The weekly spending-cut votes seem like another gimmick, but that may have more teeth than one would presume.  It’s actually a rather clever device to keep the grassroots engaged.  When controversial votes take place in either chamber, bloggers and talk radio flood Congressional offices with calls, hang on the outcomes, and publish the vote lists.  Having those on a weekly or otherwise regular basis isn’t a bad idea, and putting elected officials on the spot for spending reductions isn’t a bad idea either.  If the House sends a spending cut once a week to the Senate and/or the White House, they’ll either force Democrats to publicly oppose them or start signing off on some of the cuts — and either would be a pretty good development for small-government conservatives.

Don’t be too quick to dismiss this Pledge.  It’s not the alpha and omega of small-government goals, but it may at least be the alpha and beta of getting the process started.

Update: The final version of the pledge can be found here.


Related Posts:

Breaking on Hot Air

Blowback

Note from Hot Air management: This section is for comments from Hot Air's community of registered readers. Please don't assume that Hot Air management agrees with or otherwise endorses any particular comment just because we let it stand. A reminder: Anyone who fails to comply with our terms of use may lose their posting privilege.

Trackbacks/Pings

Trackback URL

Comments

Comment pages: 1 2

Hey look – a dipsh*t on an anonymous web board has crying fit over something.

Dave Rywall on September 23, 2010 at 1:48 PM

Project much?

kingsjester on September 23, 2010 at 1:52 PM

That’s not to say that it couldn’t have gone farther. The plan calls for rolling back spending to a pre-bailout, pre-stimulus level, but that’s not going to be good enough to start reducing debt. It won’t eliminate the current deficit…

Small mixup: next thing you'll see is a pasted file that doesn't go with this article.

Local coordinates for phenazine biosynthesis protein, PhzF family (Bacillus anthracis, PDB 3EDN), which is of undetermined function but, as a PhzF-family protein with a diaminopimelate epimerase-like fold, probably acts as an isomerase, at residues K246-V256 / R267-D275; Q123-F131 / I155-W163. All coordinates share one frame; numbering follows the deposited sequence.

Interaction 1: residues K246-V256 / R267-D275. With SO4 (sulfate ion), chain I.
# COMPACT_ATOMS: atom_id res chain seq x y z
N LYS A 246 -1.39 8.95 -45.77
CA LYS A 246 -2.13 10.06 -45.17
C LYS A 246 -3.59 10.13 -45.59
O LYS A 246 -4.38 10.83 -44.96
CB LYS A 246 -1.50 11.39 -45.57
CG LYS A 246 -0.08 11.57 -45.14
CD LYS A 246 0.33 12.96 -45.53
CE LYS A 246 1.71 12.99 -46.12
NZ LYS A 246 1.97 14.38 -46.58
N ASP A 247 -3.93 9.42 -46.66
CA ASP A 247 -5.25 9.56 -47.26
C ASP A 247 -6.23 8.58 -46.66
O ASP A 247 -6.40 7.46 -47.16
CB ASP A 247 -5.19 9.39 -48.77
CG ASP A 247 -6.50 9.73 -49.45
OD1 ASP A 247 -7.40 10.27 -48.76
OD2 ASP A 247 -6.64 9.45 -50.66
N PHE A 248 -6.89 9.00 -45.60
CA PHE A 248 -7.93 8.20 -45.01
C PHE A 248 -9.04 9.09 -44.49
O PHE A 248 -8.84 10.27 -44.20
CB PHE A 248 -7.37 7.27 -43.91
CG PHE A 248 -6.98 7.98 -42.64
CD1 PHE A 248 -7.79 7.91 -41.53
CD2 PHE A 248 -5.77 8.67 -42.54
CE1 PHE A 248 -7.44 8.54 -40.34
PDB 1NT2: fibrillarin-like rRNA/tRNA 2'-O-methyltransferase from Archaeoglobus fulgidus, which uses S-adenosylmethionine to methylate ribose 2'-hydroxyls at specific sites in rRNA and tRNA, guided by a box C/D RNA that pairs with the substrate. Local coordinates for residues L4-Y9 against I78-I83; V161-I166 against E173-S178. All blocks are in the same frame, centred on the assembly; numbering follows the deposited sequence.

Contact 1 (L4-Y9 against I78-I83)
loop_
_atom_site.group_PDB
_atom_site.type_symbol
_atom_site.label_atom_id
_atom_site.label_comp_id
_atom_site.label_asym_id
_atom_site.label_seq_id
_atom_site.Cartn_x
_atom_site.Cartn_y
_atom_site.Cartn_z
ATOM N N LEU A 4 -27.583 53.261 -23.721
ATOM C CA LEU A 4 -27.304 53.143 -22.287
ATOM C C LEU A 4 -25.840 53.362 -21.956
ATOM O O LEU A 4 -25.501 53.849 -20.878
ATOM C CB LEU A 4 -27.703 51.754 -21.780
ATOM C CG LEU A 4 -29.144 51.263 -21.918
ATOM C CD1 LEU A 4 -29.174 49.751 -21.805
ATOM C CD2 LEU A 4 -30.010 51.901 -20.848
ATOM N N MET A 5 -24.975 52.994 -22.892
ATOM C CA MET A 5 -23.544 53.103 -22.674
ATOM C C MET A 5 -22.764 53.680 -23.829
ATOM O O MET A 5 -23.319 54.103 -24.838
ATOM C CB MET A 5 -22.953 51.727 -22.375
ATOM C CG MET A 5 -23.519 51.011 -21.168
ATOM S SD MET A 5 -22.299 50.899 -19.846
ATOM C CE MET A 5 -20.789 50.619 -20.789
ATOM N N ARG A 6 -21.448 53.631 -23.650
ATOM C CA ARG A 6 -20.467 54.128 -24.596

Tax cuts and job growth and balanced budgets and unicorns and triple rainbows… oh my!

I don’t think any major politician in American has the guts to come out and say how truly painful the economy will remain in the aftermath of the worst economic crisis since the Great Depression, or just how much flesh must be extracted in order to balance the budget.

bayam on September 23, 2010 at 1:54 PM

This is not even a step forward. It’s more common sense.

This doc is like saying the sky is blue, when you are trying to build the first airplane.

faraway on September 23, 2010 at 12:18 PM

Excuse me, common sense for whom? Certainly not the Dems.

New Patriot on September 23, 2010 at 1:56 PM

But here again, perhaps it’s good to remember to not let the perfect be the enemy of the good. Rolling back to FY2008 levels (which is presumably what the HRC has in mind) would at least be going in the right direction, and may be all that the GOP can get if the Senate remains in Democratic hands and Obama wants to provoke another government shutdown.

We DO need to remember not to let the perfect be the enemy of the good. Per Gallup, about 40% of the voters are conservative, 25% liberals, and 35% “moderates”. A document that pleases ONLY conservatives leads to a House MINORITY which can get nothing done. In this election, “moderates” or “independents” AGREE with conservatives (and form majorities of voters) that taxes and spending must be cut, and ObamaCare must be repealed, so that’s what the Pledge says the Republicans will do.